September 1989

Diabetes and HypertensionBlood Pressure in Clinical Diabetic Patients and a Control Population

Author Affiliations

From The University of Berne Medical School, Section of Diabetes, Department of Internal Medicine, Bern, Switzerland.

Arch Intern Med. 1989;149(9):1942-1945. doi:10.1001/archinte.1989.00390090024005

• Blood pressure was recorded in a group of 514 randomly selected Swiss diabetic patients (267 men and 247 women; 164 early-onset and 350 late-onset diabetics) aged from 35 to 54 years. These patients were compared with a control group from a population survey in Switzerland (877 men and 850 women). Mean systolic pressure (±SD) in the diabetic population was 139.3± 21 mm Hg as compared with 125.5±17 mm Hg among controls. Mean diastolic pressure was 85.4 ± 12 mm Hg in diabetic subjects as compared with 79.1 ±12 mm Hg in controls. The difference was reduced by about 25% after adjustment for body mass, age, and sex; 30.7% of diabetic subjects as compared with 8.2% among controls were hypertensive. Sixty-two percent of the hypertensive diabetic patients and 45% of the hypertensive controls were receiving antihypertensive treatment. In a multivariate analysis, presence of proteinuria and larger body mass had an important influence on systolic and diastolic blood pressures and the risk of hypertension. Diabetes duration had a significant influence only on systolic blood pressure. Efforts are needed in the clinical and research field to limit and clarify the harmful effects of elevated blood pressure in diabetes.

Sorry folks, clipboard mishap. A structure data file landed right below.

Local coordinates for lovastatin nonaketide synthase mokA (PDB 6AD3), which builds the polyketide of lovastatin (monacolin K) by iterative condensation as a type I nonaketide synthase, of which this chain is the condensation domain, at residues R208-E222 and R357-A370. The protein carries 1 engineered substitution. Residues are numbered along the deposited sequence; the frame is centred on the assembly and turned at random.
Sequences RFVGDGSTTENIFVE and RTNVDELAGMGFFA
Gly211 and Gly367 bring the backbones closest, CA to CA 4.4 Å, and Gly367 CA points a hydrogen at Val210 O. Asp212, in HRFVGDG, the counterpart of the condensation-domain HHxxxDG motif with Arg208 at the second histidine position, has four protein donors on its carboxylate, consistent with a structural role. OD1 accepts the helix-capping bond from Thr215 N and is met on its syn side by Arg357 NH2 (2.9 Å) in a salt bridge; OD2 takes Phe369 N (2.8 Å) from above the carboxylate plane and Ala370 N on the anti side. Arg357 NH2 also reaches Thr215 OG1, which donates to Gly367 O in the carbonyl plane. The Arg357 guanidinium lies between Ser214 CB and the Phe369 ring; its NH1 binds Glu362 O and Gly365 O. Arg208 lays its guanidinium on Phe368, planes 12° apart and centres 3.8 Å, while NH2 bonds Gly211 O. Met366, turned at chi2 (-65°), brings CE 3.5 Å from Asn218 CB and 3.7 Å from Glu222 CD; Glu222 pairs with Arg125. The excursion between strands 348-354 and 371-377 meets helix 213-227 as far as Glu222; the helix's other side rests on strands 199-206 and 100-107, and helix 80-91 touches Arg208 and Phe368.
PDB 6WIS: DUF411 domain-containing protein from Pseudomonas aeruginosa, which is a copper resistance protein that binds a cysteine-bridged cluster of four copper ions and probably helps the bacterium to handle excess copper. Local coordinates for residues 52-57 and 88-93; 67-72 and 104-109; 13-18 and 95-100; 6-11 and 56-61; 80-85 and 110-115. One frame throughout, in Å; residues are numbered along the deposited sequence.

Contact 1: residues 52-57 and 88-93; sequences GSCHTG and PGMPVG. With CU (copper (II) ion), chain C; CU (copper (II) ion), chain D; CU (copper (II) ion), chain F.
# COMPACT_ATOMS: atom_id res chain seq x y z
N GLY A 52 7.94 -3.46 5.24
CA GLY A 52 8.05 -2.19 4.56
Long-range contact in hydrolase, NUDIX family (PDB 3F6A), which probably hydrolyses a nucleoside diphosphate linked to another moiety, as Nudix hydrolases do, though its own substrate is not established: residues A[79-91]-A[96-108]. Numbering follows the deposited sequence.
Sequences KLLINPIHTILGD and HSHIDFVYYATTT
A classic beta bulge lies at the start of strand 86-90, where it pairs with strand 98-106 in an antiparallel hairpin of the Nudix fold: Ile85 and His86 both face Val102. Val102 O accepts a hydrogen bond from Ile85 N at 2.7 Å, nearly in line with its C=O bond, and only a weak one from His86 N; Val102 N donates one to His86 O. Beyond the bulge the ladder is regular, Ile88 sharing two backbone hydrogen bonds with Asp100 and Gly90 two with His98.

(Arch Intern Med. 1989;149:1942-1945)